Sven Groot said:
A lot of times you are required to use ONLY Big-O. That's why I am talking about this.
Required? By whom?
And Bass is right: assuming large n, the constants matter less. Let's assume n=1,000,000,000. That means with O(100n) it'd be 100,000,000,000. But with O(n2), it's 1,000,000,000,000,000,000. With O(2n) or O(n!), the numbers are so
large that Windows Calculator can't represent them anymore. Compare to that, a constant factor of 100 is peanuts.
And optimization (of the implementation, without changing the algorithm) can reduce the constants. But you can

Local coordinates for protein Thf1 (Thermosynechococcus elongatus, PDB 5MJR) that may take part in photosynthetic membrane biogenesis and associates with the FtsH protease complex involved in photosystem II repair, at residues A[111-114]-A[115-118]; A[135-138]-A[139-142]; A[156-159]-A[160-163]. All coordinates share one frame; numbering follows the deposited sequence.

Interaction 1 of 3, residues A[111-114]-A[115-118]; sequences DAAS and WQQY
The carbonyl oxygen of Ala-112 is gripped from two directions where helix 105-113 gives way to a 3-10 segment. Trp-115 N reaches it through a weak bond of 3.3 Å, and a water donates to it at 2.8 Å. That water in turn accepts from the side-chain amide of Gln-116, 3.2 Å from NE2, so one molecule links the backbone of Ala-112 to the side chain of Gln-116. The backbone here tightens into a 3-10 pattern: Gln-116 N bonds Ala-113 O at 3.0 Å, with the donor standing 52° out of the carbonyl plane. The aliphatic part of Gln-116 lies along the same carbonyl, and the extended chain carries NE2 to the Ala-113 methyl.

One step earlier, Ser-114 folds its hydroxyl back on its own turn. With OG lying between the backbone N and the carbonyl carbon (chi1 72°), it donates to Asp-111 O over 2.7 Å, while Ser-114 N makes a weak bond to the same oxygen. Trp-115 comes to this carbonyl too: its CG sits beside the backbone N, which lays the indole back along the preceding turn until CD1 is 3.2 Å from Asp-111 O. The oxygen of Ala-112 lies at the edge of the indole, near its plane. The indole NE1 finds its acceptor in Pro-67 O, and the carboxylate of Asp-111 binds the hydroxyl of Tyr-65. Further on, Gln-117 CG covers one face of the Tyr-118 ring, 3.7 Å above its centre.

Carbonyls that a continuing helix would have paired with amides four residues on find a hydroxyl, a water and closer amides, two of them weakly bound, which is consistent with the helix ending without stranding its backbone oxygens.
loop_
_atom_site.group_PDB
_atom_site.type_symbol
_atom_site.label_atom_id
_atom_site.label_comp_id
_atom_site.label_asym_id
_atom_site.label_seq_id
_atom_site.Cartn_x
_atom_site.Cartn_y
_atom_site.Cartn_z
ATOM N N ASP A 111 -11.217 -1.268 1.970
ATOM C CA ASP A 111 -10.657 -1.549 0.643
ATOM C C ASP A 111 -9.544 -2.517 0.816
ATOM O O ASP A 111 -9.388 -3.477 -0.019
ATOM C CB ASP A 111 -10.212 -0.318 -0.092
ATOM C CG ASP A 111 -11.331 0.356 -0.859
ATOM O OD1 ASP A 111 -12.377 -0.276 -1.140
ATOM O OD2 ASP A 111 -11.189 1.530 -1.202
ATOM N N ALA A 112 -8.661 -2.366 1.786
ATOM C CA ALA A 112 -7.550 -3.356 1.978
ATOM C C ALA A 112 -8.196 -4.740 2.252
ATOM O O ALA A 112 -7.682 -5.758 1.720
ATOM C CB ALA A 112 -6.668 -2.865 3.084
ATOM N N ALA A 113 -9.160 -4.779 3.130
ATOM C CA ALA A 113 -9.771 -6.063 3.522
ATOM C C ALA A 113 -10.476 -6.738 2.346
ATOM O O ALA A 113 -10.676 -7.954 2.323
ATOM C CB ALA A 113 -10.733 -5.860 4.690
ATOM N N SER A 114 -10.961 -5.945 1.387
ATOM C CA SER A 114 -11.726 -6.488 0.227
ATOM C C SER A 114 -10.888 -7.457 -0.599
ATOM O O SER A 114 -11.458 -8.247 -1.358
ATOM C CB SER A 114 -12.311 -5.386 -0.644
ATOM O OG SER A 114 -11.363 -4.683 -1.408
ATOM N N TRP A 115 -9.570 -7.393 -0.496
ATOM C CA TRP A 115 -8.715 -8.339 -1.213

never optimize it so that it improves the order without changing the algorithm. I can easily write two versions of quicksort where one is twice as fast as the other, but they'd both still be O(n log n). And I can
never do better than O(n log n) while still using quicksort. That's what Big-O is telling you. I can run it on a 286 16Mhz or on a Core i7 3Ghz, and even though it'd run much faster on the Core i7, it's still O(n log n).